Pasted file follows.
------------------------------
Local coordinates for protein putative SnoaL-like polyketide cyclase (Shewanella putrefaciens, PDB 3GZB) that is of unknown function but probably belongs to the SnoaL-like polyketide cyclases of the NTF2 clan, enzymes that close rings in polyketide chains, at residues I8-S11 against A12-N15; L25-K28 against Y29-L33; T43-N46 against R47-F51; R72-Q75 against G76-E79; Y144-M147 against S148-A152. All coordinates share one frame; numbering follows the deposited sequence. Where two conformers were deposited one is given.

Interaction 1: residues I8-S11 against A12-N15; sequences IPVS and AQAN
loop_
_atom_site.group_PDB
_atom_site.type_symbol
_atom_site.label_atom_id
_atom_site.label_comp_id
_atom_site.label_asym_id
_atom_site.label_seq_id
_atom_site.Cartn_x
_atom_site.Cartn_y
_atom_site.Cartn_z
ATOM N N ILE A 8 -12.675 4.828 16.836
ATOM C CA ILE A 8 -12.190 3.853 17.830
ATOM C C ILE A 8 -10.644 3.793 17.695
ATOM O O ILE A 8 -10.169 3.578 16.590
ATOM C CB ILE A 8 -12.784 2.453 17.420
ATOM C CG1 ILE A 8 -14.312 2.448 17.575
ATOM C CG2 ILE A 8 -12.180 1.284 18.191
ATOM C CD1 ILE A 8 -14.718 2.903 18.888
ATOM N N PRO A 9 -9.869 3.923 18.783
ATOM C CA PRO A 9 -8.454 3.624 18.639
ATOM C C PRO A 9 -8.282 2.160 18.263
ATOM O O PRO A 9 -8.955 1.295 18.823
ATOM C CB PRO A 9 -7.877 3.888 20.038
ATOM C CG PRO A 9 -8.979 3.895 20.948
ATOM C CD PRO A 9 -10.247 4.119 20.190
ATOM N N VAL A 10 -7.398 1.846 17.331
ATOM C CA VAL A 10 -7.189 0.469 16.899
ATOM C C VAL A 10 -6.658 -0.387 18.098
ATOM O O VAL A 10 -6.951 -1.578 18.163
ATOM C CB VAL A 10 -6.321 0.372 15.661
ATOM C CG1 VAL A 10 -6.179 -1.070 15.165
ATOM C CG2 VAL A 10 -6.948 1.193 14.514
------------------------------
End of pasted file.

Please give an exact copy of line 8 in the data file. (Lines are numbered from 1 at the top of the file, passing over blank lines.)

_atom_site.label_asym_id